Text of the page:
Donald Macleod discusses the Mozart family's 'grand tour', on which they performed for royalty and aristocrats.
He was at the forefront of early symphonic writing and composed a great deal of music across many forms, but he's been largely overshadowed by the popularity of his own son; this week Donald Macleod with Professor Cliff Eisen, explores the life and music of Leopold Mozart.
Leopold Mozart was convinced that his son, Wolfgang, was a gift from God. Such a talented son should be shown off to the world, and so Leopold took his family on tour. They performed for royalty and aristocrats; Wolfgang, aged just 6, played for the Empress Maria Theresa. These journeys abroad were also intended to be educational and Leopold, who was a devout Catholic, commented much on the changes in religious landscape from country to country.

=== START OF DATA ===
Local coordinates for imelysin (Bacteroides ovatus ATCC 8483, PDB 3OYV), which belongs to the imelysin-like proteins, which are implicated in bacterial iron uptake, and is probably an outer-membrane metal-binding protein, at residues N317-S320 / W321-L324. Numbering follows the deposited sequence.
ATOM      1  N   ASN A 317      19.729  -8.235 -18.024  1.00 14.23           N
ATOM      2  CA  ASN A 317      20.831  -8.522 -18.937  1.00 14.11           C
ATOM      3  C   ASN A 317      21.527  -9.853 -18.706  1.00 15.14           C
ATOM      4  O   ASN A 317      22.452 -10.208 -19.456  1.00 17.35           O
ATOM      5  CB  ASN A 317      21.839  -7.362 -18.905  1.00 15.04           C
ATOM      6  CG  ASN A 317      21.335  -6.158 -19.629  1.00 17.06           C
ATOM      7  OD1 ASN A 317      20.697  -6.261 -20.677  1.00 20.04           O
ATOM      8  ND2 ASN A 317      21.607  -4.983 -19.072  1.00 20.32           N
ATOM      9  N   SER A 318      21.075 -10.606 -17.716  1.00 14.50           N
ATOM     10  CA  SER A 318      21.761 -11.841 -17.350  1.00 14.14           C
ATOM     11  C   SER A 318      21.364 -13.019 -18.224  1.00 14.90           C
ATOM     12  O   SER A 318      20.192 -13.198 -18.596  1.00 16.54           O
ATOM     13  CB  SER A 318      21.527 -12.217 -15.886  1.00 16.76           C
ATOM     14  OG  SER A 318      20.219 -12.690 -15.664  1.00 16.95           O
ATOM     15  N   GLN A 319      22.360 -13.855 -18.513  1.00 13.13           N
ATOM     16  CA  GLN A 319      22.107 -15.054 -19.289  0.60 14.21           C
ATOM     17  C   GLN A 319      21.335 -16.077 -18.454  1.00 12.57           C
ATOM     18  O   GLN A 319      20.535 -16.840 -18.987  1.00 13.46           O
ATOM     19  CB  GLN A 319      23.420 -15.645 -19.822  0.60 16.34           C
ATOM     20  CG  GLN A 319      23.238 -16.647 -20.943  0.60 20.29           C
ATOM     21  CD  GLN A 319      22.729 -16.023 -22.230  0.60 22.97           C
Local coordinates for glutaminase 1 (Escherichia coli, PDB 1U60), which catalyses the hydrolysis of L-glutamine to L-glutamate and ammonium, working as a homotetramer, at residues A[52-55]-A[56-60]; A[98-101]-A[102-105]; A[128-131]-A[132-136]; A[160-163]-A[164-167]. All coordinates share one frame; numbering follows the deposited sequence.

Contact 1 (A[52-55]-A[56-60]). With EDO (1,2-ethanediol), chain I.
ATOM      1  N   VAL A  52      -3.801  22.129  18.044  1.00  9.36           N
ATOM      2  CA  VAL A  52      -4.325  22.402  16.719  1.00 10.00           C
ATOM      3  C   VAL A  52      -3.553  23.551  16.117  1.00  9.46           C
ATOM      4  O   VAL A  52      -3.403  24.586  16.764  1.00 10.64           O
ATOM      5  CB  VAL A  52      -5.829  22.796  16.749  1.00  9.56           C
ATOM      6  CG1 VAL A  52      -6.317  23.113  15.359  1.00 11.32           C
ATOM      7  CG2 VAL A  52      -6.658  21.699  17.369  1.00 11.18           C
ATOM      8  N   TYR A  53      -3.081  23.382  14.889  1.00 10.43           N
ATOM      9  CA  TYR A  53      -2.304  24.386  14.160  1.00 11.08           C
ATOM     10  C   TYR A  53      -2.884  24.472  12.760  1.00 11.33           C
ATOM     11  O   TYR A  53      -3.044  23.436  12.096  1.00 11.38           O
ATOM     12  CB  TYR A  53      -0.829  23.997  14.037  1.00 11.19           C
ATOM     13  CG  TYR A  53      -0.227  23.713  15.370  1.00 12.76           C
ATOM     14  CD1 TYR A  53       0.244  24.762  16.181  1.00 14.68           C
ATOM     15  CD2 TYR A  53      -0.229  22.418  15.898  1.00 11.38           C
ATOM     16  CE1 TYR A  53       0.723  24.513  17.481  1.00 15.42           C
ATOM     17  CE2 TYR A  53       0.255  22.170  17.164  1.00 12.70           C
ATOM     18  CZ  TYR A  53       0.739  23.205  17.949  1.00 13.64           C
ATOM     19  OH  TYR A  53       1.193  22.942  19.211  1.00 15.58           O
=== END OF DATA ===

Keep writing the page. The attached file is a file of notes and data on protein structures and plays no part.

Once the family had returned from their Grand Tour, Leopold settled back into life in Salzburg, and composed his Symphony in G, the Neue Lambacher symphony, once thought to be by his son. By now Wolfgang had started to compose his own music, although Leopold and Wolfgang often collaborated together on composition, including the Concerto for Piano and Orchestra in D major, K 107.